A different kind of love was in the air at the Cosmosphere on Valentine’s Day: a love for exploration.

Night one of the Cosmosphere’s Pluto-Palooza featured a TED talk-style presentation with four members of NASA’s New Horizons mission team. The New Horizons mission has included exploration of Pluto and continues on into the Kuiper Belt. Team members included Kansas native and New Horizons Project Manager Glen Fountain, Mission Operations Manager Alice Bowman and research scientists Joel Parker and Kelsi Singer.

The discussion included some historical background into Pluto, as well as new discoveries made by the New Horizons spacecraft’s flight through the Pluto system.

1. Pluto has a heart shape on its surface

Pluto-Palooza was picked for Valentine’s Day partially because of the heart shape discovered on its surface by pictures from the New Horizons spacecraft. The heart-shaped area is known as the Tombaugh Regio, and the “left ventricle” piece is known as Sputnik Planitia. The region is a large nitrogen ice field and is craterless. It could be less than 10 million years old.

“Craters are the clock we use to measure a body’s age,” Parker said. “The more craters it has, the more it’s been impacted and the older it is.”

2. Pluto was discovered by a Kansas farmer

Pluto was discovered in 1930 by Clyde Tombaugh of Burdett – after whom the Tombaugh Regio is named. Tombaugh built many of his own telescopes and was eventually offered a job at the Lowell Observatory in Flagstaff, Arizona.

3. Pluto is geologically active

Photographs and other information gathered by the New Horizons spacecraft revealed that Pluto is an active world. The surface contains mountains of water ice – as hard as concrete at such cold temperatures, according to Parker. It also has active glaciers.

“To be active and so far from the Sun, it must have a heat source of some kind,” Parker said. “That is a mystery we are still trying to figure out.”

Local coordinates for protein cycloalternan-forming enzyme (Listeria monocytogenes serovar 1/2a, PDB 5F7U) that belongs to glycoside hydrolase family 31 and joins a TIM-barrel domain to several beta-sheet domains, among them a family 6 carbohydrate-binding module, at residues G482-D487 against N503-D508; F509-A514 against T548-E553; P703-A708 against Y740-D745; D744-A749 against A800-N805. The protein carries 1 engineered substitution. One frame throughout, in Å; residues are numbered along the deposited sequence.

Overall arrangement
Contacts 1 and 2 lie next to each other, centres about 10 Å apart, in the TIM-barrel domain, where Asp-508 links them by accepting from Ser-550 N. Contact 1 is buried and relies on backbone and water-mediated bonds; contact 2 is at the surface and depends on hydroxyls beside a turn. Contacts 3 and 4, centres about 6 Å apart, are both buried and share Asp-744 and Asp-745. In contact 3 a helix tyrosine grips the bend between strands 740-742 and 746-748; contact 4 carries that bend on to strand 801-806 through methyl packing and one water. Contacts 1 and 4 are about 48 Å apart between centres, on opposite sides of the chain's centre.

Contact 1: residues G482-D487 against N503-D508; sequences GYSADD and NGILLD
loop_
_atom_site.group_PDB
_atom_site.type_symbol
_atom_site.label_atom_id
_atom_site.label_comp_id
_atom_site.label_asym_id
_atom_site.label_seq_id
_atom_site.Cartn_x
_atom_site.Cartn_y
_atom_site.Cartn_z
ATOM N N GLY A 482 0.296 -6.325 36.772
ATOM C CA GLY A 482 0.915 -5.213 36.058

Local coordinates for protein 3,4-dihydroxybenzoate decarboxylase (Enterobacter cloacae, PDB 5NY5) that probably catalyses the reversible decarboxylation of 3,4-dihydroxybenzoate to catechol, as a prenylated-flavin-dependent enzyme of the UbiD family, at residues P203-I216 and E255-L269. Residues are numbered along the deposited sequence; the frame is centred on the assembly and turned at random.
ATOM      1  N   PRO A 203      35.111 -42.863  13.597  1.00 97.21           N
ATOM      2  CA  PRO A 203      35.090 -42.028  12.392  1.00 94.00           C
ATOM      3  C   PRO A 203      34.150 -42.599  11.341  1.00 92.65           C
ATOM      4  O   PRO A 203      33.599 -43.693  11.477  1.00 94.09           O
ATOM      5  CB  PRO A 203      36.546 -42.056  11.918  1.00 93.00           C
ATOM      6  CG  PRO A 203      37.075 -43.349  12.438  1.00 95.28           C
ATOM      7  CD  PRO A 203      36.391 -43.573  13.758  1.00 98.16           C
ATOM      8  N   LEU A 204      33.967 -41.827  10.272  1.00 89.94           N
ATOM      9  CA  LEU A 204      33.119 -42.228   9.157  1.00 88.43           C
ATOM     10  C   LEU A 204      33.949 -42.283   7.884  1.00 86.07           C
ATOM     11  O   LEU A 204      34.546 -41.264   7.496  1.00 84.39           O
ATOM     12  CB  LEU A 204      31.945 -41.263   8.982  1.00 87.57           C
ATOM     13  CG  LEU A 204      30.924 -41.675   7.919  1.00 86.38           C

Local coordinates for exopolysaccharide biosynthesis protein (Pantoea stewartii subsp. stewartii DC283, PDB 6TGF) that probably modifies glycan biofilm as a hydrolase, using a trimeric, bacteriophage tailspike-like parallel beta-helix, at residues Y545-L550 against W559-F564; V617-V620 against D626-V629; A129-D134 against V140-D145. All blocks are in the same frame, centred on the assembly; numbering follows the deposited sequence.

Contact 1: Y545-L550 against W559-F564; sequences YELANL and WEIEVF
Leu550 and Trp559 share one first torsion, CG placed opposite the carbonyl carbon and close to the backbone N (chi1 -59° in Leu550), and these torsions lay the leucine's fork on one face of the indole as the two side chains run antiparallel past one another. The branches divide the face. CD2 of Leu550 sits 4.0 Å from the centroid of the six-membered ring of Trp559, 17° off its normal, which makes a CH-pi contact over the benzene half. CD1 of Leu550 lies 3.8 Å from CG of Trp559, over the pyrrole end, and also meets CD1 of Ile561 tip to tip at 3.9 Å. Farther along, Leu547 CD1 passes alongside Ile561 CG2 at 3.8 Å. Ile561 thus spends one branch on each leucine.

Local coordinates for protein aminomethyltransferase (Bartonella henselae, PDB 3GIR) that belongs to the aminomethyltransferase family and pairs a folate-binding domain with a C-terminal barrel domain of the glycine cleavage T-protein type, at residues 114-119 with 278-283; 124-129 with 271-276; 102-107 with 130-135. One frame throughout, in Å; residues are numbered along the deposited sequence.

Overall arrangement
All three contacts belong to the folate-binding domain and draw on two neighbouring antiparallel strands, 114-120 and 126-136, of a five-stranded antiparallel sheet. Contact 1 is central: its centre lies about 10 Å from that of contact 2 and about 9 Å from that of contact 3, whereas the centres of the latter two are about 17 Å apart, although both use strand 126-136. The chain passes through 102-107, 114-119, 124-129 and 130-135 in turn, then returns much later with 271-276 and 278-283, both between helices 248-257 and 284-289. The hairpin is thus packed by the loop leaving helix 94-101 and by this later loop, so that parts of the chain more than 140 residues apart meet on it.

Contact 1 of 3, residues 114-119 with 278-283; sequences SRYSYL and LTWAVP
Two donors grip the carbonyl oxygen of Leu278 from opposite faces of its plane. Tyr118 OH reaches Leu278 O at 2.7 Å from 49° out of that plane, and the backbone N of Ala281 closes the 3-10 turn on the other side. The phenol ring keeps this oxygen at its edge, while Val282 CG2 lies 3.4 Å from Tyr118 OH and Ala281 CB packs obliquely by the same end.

4. The New Horizons spacecraft had five senses, similar to humans

The New Horizons spacecraft was outfitted with three cameras to mimic a sense of sight and allow it to take photographs of Pluto, but it had other senses as well. A large radio antenna allowed it to speak and hear – sending and receiving information to and from the operations center. Solar wind and energetic particle detectors gave it a sense of smell and taste, and other particle detectors allowed it to “touch.”

5. The Pluto system is very strange

Pluto’s moon, Charon, is about half the size of Pluto but doesn’t orbit around the dwarf planet. The two are actually in a binary system, meaning they orbit around each other, and the orbit point is off of Pluto, somewhere between the two. New Horizons also discovered that the system has four much smaller moons orbiting erratically around the two.

Moving forward

Since completing its flight through the Pluto system, the New Horizons spacecraft is on its way to another space body: 2014 MU69. The team discovered the much smaller MU69 after seeing it move relative to the stars. The New Horizons craft will fly past MU69 on New Year’s Eve and Jan. 1, 2019.

The Cosmosphere will have another event today with the New Horizons team as part of Pluto-Palooza night two. The day’s events begin with Coffee at the Cosmo from 9 to 10 a.m., where the New Horizons team will present on the mission again. That evening, the Cosmosphere will host “Starry Night: Pluto-Palooza” from 7 to 9 p.m. at Hobart-Detter Field in Carey Park.

The stargazing event will be attended by members from the New Horizons team. Viewing equipment will be available.